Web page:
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5.0 out of 5 stars
A must-have for planet hunters, 29 Aug 2011
I am a professor of astronomy specializing in ground-based searches for transiting exoplanets, and I teach a number of undergraduate courses in stellar and exoplanetary science. I were allowed access to only one book on the subject of extra-solar planets, Michael Perryman's "Exoplanet Handbook" is a contender that would be very hard to beat. The book documents the whirlwind development of this newly-emergent and energetic new field of science, providing a comprehensive historical guide to the academic literature in the field as it stood at the end of 2010. It is also a compendium of essential physical concepts, useful formulae and computational strategies for analysis of the various types of astronomical data used to discover and characterise exoplanets.
Throughout the book, clear and succinct descriptions of the underlying physics illuminate the key equations in the planet-hunter's armoury. Perryman follows the advances and setbacks encountered by the army of academics, postdocs and grad students who have driven the whole enterprise, by binding their individual contributions to the refereed journal literature into an engaging narrative woven around the essential physics. Remarkably, the 2000 or so papers referenced in the book's 70-page bibliography represent about one-third of the 6000 articles that have documented the advance of the field over the last 15 years.
Perryman reviews the development of exoplanetary science at a level of detail that is perfectly suited to the needs of advanced undergraduates or newly-graduated students embarking on a research career in this field. Each of the book's opening chapters documents the underlying physical theory and observational techniques for each of the main discovery methods in turn: radial velocities, astrometry, gravitational microlensing, transits and direct imaging. A chapter on stellar physics and asteroseismology drives home the message that intimate knowledge of the host star is central to our understanding of the age and primordial elemental composition of any planetary system. The ensuing chapter on the formation and evolution of planetary systems illustrates the complex interplay of chemistry and dynamics that determines the final architecture of a star and its planets. In the final two chapters, Perryman outlines our present theoretical understanding of the interiors and atmospheres of planets and the conditions for planetary habitability, then turns back to look at the processes that have shaped our own solar system in the light of the lessons learned from the study of alien planetary-system architectures.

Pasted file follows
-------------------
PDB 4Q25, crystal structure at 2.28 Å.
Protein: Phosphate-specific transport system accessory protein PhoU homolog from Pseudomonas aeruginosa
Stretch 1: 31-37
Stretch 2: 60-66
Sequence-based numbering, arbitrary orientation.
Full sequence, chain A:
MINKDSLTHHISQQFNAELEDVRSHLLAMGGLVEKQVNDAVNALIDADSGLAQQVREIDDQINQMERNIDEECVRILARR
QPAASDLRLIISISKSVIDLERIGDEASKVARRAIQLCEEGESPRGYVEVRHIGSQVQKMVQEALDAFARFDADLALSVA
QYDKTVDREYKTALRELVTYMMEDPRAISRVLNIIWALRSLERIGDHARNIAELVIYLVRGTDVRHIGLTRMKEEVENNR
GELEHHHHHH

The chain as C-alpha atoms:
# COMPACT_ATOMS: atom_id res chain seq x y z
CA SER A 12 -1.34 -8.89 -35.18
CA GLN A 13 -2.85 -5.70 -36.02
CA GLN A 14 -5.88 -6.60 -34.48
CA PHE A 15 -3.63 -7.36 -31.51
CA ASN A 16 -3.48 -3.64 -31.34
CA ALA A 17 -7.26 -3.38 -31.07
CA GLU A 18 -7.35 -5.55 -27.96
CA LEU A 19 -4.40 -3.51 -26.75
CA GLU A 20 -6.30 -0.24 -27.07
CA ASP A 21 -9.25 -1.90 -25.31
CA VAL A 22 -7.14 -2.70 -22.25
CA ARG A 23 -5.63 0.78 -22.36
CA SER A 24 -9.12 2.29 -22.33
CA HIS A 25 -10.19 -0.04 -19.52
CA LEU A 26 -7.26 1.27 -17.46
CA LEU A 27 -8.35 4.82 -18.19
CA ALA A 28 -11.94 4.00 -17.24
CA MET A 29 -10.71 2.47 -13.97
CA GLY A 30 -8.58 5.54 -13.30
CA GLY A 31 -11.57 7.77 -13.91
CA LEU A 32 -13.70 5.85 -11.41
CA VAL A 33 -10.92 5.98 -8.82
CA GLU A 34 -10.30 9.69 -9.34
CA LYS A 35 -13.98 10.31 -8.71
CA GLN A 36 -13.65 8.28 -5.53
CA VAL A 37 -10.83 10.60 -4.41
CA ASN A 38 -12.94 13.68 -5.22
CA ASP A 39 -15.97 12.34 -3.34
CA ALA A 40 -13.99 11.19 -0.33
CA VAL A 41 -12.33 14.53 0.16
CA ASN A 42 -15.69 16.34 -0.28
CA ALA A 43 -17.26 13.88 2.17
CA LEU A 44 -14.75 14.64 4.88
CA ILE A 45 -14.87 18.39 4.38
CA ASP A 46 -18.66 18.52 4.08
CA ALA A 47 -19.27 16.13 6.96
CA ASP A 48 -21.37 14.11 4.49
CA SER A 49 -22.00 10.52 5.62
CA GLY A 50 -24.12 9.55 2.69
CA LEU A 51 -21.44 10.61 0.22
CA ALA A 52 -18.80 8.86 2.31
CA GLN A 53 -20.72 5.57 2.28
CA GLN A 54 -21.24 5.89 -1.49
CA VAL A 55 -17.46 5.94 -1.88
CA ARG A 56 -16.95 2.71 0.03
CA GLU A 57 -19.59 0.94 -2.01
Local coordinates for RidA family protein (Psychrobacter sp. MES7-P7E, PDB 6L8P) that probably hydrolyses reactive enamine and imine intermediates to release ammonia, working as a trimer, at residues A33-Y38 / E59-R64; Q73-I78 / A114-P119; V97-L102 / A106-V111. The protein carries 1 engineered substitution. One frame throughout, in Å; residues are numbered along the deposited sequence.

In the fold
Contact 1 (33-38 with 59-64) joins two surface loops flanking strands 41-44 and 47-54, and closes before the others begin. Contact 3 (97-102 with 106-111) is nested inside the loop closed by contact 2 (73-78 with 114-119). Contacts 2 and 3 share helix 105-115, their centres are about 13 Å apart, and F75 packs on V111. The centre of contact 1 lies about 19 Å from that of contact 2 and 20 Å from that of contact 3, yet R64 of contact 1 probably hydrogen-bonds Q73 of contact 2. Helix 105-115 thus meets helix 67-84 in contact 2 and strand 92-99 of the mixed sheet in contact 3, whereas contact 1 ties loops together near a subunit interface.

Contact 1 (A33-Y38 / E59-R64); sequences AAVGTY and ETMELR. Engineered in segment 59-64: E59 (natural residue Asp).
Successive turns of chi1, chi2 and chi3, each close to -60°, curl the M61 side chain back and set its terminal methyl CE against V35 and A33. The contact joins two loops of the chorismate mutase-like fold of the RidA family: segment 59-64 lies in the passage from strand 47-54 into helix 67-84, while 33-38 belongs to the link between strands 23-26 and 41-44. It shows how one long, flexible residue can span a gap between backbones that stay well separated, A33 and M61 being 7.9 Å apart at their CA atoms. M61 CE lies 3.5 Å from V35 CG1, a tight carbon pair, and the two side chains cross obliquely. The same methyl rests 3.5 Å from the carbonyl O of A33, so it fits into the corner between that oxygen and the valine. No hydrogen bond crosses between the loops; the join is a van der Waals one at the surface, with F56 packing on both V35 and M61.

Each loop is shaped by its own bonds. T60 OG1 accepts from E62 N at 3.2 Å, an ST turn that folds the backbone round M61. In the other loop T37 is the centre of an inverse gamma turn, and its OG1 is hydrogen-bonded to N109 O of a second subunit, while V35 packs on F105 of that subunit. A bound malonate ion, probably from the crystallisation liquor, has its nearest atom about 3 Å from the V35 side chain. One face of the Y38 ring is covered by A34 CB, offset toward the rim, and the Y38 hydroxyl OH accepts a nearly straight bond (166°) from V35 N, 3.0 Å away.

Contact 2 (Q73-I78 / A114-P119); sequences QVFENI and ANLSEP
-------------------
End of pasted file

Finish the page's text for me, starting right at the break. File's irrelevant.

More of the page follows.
I recommend this book to advanced undergraduates studying exoplanetary science as part of a modular degree course. It provides a salutary reminder that all the relevant disciplines from orbital dynamics through stellar and planetary structure to asteroseismology are interconnected: university degree courses may be modular, but science isn't. For researchers starting out at PhD level, the book's panoramic overview of the literature in this field is without parallel. For more established researchers seeking to establish the feasibility of a new idea for a telescope proposal or grant application, the building-blocks for the essential back-of-the-envelope calculations are all here, in the places where you expect to find them. This aspect of the work will ensure its lasting usefulness - the hard binding is a wise choice, as I expect to consult it frequently for many years to come.
Perryman tells the tale of this youthful and burgeoning field of astrophysics from his authoritative viewpoint as one of its leading protagonists. For the old dogs, Perryman's thumbnail portraits of the capabilities of past and future instruments, both ground-based and space-based, give a clear strategic overview of what has worked best in the past, and of what the future might hold. As we struggle to maintain the pace of discovery in difficult economic times, this well-balanced and comprehensive overview is likely to prove invaluable to decision-makers seeking to maximise scientific return on investment in new-generation space missions and giant ground-based telescopes.